I don’t like being lied to. It was bad enough when I had little children, and discovered now and then that they were twisting the truth to get out of a jam. (I’ll confess I did that as well, and too often when I was no longer a small child—leaving my parents in the same distressed state of mind).
But it’s ever so much worse when the person doing the lying has deliberately conceived a falsehood. We’re talking about someone who, with an eye on cheating or injuring you, tries to trick you by saying something that absolutely is not true.
I had something like that happen this morning—and my guess is that you’ve experienced similar efforts. The attempt to deceive me came in an envelope from a bank with whom I’ve done business for 20 years. “Borrow $1,000 from us,” the bank said, “and we’ll charge you no interest for the coming 14 months.” Or: “Transfer up to $27,000 in other balances, and we’ll let you use that money interest-free for the coming year.”
To make it especially easy for me to fall into their trap, the bank sent me a blank check. All I needed to do was fill in the amount and sign my name.
No interest, they promised. The fine print explained, of course, that I would be billed for a “fee” amounting to 3 percent of whatever amount I borrowed. If I chose, for example, to borrow $10,000, I would immediately owe the bank $10,300—and nobody bothered to explain how such a “fee” is different from “interest.” Neither did they note why such “interest” gets tacked on at the front end of the loan. And they didn’t explain why the bank lumps this $300 in with the rest of the loan, but doesn’t include the $300 in the interest free offer—feeling free instead to charge its higher interest rate (15½ percent) on the $300 until it’s paid back. Or why all payments I make must go first to pay off the interest free part before even one penny goes to pay off the high interest $300!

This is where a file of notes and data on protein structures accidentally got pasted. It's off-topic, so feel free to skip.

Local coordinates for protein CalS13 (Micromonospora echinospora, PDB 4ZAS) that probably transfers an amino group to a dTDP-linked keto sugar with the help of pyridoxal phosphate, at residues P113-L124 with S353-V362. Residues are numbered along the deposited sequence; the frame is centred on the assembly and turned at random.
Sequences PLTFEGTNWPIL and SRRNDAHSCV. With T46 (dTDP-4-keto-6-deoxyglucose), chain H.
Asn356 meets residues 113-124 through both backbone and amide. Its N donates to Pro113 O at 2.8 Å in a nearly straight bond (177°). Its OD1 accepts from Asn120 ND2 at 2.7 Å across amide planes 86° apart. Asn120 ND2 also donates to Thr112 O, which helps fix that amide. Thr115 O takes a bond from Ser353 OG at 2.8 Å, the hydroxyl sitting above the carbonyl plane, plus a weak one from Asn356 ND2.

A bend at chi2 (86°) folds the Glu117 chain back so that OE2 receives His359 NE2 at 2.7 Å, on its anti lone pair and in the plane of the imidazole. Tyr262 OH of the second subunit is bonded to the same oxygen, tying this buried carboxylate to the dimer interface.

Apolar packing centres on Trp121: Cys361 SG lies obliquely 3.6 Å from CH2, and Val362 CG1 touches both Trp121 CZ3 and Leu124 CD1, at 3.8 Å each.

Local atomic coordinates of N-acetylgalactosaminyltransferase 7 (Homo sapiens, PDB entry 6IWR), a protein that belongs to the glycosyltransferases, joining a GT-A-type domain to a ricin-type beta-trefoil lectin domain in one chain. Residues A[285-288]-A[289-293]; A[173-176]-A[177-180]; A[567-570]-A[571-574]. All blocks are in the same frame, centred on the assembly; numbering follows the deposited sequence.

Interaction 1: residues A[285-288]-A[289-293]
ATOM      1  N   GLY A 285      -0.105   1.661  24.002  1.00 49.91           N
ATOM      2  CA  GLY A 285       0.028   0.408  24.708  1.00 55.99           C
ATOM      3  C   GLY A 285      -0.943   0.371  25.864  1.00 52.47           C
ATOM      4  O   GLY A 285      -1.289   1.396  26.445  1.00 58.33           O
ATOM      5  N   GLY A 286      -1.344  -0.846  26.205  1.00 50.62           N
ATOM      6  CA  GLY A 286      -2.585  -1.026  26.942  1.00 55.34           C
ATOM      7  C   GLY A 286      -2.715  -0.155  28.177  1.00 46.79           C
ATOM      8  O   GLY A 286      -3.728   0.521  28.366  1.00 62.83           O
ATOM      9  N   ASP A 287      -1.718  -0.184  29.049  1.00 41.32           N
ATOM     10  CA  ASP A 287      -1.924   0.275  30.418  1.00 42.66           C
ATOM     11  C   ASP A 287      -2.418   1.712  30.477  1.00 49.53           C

Complicated? Complicated on purpose. Did I feel snookered? You’d better believe it. I felt lied to.
I’m sure the bank behind the mailing vetted all the copy with its lawyers—and that its officers would argue in court that the fine print was technically accurate. There’s a big difference, though, between accuracy and honesty.
But it’s not just the big banks that worry me right now. Coming out of a presidential election campaign in which all sides repeatedly and radically distorted the truth, it’s time to assert again and again—as I stressed in my previous column in this space—that it’s more than the political process that needs cleaning up. It’s our whole culture. The political process will be saturated with dishonesty as long as the culture itself is saturated with dishonesty.
So was it unusual last week when technology giant Hewlett-Packard charged that it had been duped last year—to the tune of perhaps $8.8 billion—when it purchased a software company in England? “There appears to have been willful sustained effort” by the selling company to inflate indicators of its revenue and profitability, CEO Meg Whitman told The Wall Street Journal. “This was designed to be hidden.”
“Designed to be hidden.” It’s a phrase that may well have become the mantra of our age in commerce, banking, real estate, education, science, sports, journalism, government, and politics.
In all those contexts, and others, our culture has learned how to play fast and loose with the truth. And we Christian believers aren’t immune to the infection that saturates the culture we live in.
There is a solution. Jesus, who called Himself “The Truth,” offered the Golden Rule as a measuring device for all kinds of behavior—including the temptation to lie. So the next time you’re tempted, in your personal or corporate life, remind yourself how much you hate being lied to, and ask: “Would I want the person I’m addressing to treat me in such a manner?”
I wish my bank had asked itself that question. Because they didn’t, they just lost a long-time customer.